Biodiversity offsets: What did the UK pilot scheme achieve?
Voluntary biodiversity offsetting was piloted in six English areas by local planning authorities and stakeholder organisations. IEEP and Collingwood Environmental Planning, together with David Tyldesley, assessed the UK government programme from 2012 to 2014. The study assessed whether voluntary biodiversity offsetting helped use resources more effectively to deliver greater benefits for biodiversity, and whether it streamlined the process of agreeing compensation for biodiversity loss in a cost effective way.
Stakeholders that used the standard metric to calculate biodiversity losses and gains felt that it provided a quantified, consistent, transparent and relatively simple process that accounted for a wider range of biodiversity impacts than current practice, but some thought it might be over-estimating the importance of lower value habitats. Early engagement was found to be key, but in all but one of the pilot areas, a lack of resources hindered a proactive approach to promoting the metric and biodiversity offsetting. All but one of the pilots felt that within a voluntary system existing national policy was not sufficient to support biodiversity offsetting, particularly for lower value habitats. In two years, no legal agreements were concluded but up to 16 offsets were being planned.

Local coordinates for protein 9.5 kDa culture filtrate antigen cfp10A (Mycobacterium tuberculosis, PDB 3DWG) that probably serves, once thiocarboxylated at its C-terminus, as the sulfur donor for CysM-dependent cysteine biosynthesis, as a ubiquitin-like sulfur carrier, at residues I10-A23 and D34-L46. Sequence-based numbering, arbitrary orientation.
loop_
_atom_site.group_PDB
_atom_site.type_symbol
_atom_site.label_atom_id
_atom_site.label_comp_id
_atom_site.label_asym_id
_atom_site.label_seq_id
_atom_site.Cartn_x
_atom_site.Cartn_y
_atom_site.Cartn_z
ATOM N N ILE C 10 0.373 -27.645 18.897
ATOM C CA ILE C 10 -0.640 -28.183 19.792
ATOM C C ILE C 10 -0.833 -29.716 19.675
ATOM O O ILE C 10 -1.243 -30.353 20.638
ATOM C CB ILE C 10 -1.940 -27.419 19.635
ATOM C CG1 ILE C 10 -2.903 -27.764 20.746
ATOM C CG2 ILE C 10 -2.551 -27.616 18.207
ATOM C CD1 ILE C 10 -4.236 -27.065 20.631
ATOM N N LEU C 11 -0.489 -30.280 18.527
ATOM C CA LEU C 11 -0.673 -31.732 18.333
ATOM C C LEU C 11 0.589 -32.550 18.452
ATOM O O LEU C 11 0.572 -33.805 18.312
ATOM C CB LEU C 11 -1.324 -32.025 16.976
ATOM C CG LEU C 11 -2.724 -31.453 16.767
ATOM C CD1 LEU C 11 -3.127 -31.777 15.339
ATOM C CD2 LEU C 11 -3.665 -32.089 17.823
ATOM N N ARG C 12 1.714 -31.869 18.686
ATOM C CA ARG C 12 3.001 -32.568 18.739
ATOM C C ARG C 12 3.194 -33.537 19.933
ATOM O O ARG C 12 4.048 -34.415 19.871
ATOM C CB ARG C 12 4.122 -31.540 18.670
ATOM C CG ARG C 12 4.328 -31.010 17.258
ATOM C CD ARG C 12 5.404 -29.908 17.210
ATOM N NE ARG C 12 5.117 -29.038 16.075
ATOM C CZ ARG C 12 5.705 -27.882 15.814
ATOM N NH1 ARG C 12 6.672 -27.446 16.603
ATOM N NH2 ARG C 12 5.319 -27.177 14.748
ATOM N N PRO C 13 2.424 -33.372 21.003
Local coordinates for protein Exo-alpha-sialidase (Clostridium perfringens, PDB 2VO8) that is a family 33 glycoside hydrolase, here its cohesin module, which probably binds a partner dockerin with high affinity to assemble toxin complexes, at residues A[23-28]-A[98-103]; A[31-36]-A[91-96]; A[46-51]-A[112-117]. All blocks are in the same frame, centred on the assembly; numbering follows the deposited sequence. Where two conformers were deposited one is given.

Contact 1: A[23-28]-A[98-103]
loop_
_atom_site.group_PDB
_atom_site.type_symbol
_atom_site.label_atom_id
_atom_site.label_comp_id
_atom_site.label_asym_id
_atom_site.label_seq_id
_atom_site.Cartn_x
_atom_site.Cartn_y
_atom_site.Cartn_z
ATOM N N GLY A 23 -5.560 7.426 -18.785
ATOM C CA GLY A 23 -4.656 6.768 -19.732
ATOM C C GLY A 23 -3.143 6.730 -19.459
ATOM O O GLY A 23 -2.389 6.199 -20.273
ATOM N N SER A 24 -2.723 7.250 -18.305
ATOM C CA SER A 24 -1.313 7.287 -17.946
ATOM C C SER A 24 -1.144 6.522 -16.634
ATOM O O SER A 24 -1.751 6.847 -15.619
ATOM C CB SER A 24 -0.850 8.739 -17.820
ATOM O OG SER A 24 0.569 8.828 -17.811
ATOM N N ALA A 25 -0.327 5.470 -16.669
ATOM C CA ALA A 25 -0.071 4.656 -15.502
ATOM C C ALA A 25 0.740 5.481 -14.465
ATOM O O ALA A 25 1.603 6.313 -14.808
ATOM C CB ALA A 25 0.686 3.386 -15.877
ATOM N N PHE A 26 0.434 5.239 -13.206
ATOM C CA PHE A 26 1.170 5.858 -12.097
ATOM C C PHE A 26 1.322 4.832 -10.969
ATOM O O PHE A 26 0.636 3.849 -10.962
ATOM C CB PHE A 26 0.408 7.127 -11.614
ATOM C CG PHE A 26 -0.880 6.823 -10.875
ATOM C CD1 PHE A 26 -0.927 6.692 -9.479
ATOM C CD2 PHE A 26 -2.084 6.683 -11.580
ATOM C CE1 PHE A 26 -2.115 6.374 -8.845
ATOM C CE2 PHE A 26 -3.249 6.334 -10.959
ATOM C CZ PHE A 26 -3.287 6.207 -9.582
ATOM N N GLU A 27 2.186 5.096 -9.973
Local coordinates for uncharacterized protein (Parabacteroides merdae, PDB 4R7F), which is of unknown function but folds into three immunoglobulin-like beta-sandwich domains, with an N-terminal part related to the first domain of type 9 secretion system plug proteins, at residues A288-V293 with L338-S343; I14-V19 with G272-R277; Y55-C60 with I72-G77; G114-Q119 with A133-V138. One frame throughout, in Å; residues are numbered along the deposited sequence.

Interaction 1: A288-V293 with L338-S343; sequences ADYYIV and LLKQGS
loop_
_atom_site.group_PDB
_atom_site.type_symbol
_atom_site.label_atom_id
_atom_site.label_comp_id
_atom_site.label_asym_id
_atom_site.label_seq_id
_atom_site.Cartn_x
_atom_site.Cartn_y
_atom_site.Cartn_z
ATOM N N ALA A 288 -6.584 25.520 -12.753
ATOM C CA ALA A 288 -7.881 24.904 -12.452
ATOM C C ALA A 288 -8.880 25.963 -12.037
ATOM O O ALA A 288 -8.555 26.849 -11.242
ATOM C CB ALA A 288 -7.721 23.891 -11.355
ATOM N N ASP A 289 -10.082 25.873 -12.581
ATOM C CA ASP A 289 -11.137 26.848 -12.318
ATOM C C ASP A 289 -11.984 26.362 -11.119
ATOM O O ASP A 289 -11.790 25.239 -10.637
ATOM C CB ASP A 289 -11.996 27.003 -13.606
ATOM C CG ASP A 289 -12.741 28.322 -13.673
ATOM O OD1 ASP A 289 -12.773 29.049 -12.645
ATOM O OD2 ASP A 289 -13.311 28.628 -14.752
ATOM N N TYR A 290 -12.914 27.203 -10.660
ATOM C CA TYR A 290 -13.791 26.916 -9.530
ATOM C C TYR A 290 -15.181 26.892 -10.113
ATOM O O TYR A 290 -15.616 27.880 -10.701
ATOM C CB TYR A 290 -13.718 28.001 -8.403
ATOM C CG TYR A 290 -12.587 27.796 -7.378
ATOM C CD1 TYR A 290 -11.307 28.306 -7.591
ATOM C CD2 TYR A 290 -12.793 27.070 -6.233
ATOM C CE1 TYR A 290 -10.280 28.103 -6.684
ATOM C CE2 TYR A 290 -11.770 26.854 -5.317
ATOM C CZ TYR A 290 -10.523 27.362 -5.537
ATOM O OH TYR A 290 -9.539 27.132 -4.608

In a related study, IEEP and the Leibnitz Institute of Ecological Urban and Regional Development investigated the effects of offsetting and habitat banking market size and liquidity on the costs of compensating for biodiversity damage in Germany, because offsetting has been a mandatory requirement there for over 20 years.
Reports and annexes are available here.